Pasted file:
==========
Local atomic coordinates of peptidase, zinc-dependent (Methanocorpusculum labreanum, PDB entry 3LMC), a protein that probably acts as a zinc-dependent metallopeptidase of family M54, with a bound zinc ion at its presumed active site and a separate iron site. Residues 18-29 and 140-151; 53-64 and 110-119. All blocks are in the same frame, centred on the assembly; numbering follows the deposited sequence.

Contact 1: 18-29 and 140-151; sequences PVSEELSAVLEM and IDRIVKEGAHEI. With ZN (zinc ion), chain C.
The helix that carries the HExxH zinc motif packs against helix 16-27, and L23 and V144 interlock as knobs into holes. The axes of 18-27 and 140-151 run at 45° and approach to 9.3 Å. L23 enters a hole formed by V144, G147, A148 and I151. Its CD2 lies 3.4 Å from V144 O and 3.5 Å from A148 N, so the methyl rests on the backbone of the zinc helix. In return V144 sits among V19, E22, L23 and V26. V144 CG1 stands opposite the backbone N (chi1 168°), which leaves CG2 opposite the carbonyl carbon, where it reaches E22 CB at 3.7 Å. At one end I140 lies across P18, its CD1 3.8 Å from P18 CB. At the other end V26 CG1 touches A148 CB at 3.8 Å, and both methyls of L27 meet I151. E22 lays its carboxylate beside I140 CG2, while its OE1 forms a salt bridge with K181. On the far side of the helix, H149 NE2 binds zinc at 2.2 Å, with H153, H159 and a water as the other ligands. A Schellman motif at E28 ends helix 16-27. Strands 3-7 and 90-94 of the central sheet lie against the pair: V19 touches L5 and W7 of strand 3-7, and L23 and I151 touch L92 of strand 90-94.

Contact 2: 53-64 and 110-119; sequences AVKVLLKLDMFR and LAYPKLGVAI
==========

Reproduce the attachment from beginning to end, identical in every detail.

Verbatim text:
Local atomic coordinates of peptidase, zinc-dependent (Methanocorpusculum labreanum, PDB entry 3LMC), a protein that probably acts as a zinc-dependent metallopeptidase of family M54, with a bound zinc ion at its presumed active site and a separate iron site. Residues 18-29 and 140-151; 53-64 and 110-119. All blocks are in the same frame, centred on the assembly; numbering follows the deposited sequence.

Contact 1: 18-29 and 140-151; sequences PVSEELSAVLEM and IDRIVKEGAHEI. With ZN (zinc ion), chain C.
The helix that carries the HExxH zinc motif packs against helix 16-27, and L23 and V144 interlock as knobs into holes. The axes of 18-27 and 140-151 run at 45° and approach to 9.3 Å. L23 enters a hole formed by V144, G147, A148 and I151. Its CD2 lies 3.4 Å from V144 O and 3.5 Å from A148 N, so the methyl rests on the backbone of the zinc helix. In return V144 sits among V19, E22, L23 and V26. V144 CG1 stands opposite the backbone N (chi1 168°), which leaves CG2 opposite the carbonyl carbon, where it reaches E22 CB at 3.7 Å. At one end I140 lies across P18, its CD1 3.8 Å from P18 CB. At the other end V26 CG1 touches A148 CB at 3.8 Å, and both methyls of L27 meet I151. E22 lays its carboxylate beside I140 CG2, while its OE1 forms a salt bridge with K181. On the far side of the helix, H149 NE2 binds zinc at 2.2 Å, with H153, H159 and a water as the other ligands. A Schellman motif at E28 ends helix 16-27. Strands 3-7 and 90-94 of the central sheet lie against the pair: V19 touches L5 and W7 of strand 3-7, and L23 and I151 touch L92 of strand 90-94.

Contact 2: 53-64 and 110-119; sequences AVKVLLKLDMFR and LAYPKLGVAI